Tribulations do not come by chance. They come by God’s sovereign hand. And if we are justified in Christ, then we have peace with God, and we know that whatever He brings to us, must be for our good. If we are not reconciled to God, we have neither guarantee nor assurance that God is not punishing us. But now, being justified by faith in Christ, we know that all tribulations that God brings to us are for our good.

How are they good? They are good because they build us up. Tribulation works “patience.” Patience is endurance and steadfastness. A patient man is one who does not give up easily. It was the patience of Job that kept him from taking heed to his wife’s advice to curse God and die. A patient Christian is one who remains faithful to God; and does not cease to live purposefully for God. He is not aimless and easily swerved from what he set out to do. And he does not get angry and upset easily. Most of us have a lot to grow in terms of patience, isn’t? But I am sure we all desire patience. Tribulation is God’s vitamins to develop patience.

And patience works experience, and experience hope. Now, Paul is not saying that only when we are already patient, we will get experience, and when we get experience, we will get hope. No, no; he is not describing a ladder of progress. We will all be growing in patience, and experience, and hope through tribulation. It is just that patience leads to experience and experience to hope.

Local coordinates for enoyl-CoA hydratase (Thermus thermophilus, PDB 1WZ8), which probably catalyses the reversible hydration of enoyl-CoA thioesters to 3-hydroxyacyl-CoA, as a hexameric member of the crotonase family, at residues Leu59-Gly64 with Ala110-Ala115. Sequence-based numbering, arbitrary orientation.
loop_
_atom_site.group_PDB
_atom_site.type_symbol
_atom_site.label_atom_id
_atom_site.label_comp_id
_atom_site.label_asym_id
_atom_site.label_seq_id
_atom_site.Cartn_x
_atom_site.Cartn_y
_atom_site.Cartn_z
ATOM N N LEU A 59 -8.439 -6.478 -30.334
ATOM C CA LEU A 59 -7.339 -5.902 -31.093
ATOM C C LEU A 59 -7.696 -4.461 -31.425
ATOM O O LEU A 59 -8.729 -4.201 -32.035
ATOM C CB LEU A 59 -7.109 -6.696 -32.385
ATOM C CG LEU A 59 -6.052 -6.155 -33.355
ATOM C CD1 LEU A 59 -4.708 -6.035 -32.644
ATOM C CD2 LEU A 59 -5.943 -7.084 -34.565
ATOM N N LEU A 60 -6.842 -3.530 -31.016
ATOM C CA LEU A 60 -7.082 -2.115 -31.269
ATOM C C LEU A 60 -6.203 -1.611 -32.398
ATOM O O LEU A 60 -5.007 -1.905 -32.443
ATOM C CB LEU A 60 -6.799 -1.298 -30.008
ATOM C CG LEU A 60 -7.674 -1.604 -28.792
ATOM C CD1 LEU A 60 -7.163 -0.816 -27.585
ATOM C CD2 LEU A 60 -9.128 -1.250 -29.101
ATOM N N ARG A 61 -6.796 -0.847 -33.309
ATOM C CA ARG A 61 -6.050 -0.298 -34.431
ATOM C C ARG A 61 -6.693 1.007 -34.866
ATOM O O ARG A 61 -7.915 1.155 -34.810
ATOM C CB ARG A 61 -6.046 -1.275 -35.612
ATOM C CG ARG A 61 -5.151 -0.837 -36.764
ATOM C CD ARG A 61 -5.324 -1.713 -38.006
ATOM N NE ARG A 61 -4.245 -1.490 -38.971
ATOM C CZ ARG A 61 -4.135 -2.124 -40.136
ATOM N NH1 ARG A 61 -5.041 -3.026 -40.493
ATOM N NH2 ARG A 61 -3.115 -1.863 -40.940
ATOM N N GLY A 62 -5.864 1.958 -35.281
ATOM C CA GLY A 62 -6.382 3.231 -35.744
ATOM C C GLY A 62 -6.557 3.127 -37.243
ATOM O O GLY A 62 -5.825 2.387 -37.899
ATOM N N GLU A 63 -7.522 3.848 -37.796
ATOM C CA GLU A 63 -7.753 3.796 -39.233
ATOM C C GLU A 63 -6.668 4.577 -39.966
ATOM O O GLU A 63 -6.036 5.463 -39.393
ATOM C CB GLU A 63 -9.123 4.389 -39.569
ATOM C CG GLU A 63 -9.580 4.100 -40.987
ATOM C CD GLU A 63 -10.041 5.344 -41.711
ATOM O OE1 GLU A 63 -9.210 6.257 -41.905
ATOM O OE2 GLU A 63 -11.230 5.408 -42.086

What is experience? The word “experience” is elsewhere translated “trial” (2 Cor 8:2) and “proof” (2 Cor 2:9, 13:3; Phil 2:22). Experience is “tiredness”—if there is such a word. An experienced man is one who has been tested and proven. An experienced Christian is one who can smile in the midst of adversity and say, “Blessed be the name of the LORD.… when he hath tried me, I shall come forth as gold.”

He is one who is positive and confident, and seems always to understand what God is doing in his life and the life of others. We all admire experienced Christians. If we have a few more experience Christians in our midst, our congregation will be far more stronger than it is today. But God must first try us, to develop patience, and to cultivate experience.

And where does experience lead to? It leads to hope, hope in the glory of God. We have come a big round. We begun with peace and hope and we have returned to hope.

We began with a theoretical hope; but God grows our hope so that it becomes a mature hope. It is a hope that…

…maketh not ashamed [or does not disappoint]; because the love of God is shed abroad in our hearts by the Holy Ghost which is given unto us (v. 5).